Into The Shallow End

“She plucked from my lapel the invisible strand of lint (the universal act of woman to proclaim ownership).” ~O. Henry

Sitting down to a new story, is like opening your vehicle to that, oh—so—wonderful, new car smell. You know what I’m talking about. It permeates everything—the seats, the trunk, and if you have a leather interior you get that old spice suave smell in addition to it. And like cars, stories need gas. What sort of gas am I hypothetically talking about? Well, that depends on you. Fuel is fuel. So what fuels your story? Some require premium, others you can get by with the cheapest stuff available. But there is a larger question at hand here:

Are you leasing, or buying?

You might not think there is a difference, but there is, and that difference determines how you’ll treat that story. Renters tend to ignore all of the little things because they aren’t fully invested in their acquired merchandise, or where they live, or what car they drive. When you first see that story, when you open the door and smell that delicious smell, you’re making a choice right then, whether or not you’re going to be with this thing for the long haul. You might not know that, but you are. Please trust me on this, you are.

If you’re buying, your maintenance will be more regular (usually), the grade oil you use will be higher (let’s assume for the sake of conversation that the oil here is the level of time you spend invested into your craft to make it all run smoothly), and you’ll take better care of it. Why? Because you envision a future with it. You make a commitment to it.

Is it your first work? Are you afraid those bloggers might be right? You know the ones—the guys and gals who emphatically state that all novels are total shit up until your fifth or sixth (or whatever the trend is at the time)? Whether or not you are a beginner, pro, or indeed a writer of total shit, you’re still making a call when you sign up for a fresh work. If you go at it with half your heart because deep down you’re letting your insecurities and fears make your decisions for you, then you’re leasing. If you go at it with all your heart, even if you’re scared to death of the commitment, then you’ve purchased.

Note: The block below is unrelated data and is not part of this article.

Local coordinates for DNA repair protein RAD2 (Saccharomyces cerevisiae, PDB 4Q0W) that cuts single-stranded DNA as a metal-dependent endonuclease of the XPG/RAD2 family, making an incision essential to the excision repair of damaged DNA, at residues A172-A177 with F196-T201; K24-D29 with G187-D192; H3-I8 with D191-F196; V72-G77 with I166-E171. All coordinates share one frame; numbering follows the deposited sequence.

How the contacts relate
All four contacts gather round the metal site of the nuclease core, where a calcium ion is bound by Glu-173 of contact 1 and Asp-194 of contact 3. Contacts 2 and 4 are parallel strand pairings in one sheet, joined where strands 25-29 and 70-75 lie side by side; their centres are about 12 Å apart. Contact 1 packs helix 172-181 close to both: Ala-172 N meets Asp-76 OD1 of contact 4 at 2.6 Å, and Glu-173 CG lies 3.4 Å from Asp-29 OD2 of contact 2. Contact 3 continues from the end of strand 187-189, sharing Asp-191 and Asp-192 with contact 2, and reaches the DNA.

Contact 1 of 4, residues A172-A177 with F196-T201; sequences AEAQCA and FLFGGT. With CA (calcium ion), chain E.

Sounds too simplistic doesn’t it? It isn’t really, not when you look at it carefully. Contracts are sticky, complex things. And after all, any agreement between two parties is nothing more than a contract. You’re laying out your terms, and so is the story.

So what are the story’s terms?

Well, here’s some insider information—stories don’t like to be leased. They’ll offer you all sorts of incentives NOT to lease, but if you aren’t paying any attention, you’ll look right over them. Reminds me of rebates on cars—if you don’t ask, they don’t have to give them to you.

Stories don’t want you to bail after a certain number of rejections. That’s leasing. That’s turning it all back in, after a certain number of months (form letters from agents, or publishers, or both). Less the damages of course. And whatever damage you’ve done will cost you if you invest in another story at the same dealership. You’ll carry the cost over, just like you’ll carry the wounds of rejection letters over. And the thing is, if you’ve purchased, you don’t have to deal with that—not in the same way.

When you buy, you have the right to do whatever you want to with it after the title is in your name (that would be finishing the story). You can sell it if you’d like, pocket the profit, or keep it till it has to be retired. Bottom line is that the choices here are all yours.

When you lease, you don’t own anything. You aren’t investing in anything. Sure, there are perks. It’s cheaper, for starters, to lease than to own. Maintenance is taken care of (those are all of those classes and online critique groups you’ve spent years in). The second something is “wrong” and deemed beyond repair, it’s covered and you get to turn the thing back in, whether time is up on the lease or not.

When you buy, anything beyond the warranty is your responsibility. Yet, here’s the thing: Despite all the upkeep and the hassle, once it’s paid off, then it is truly YOURS. Forever. No take backs.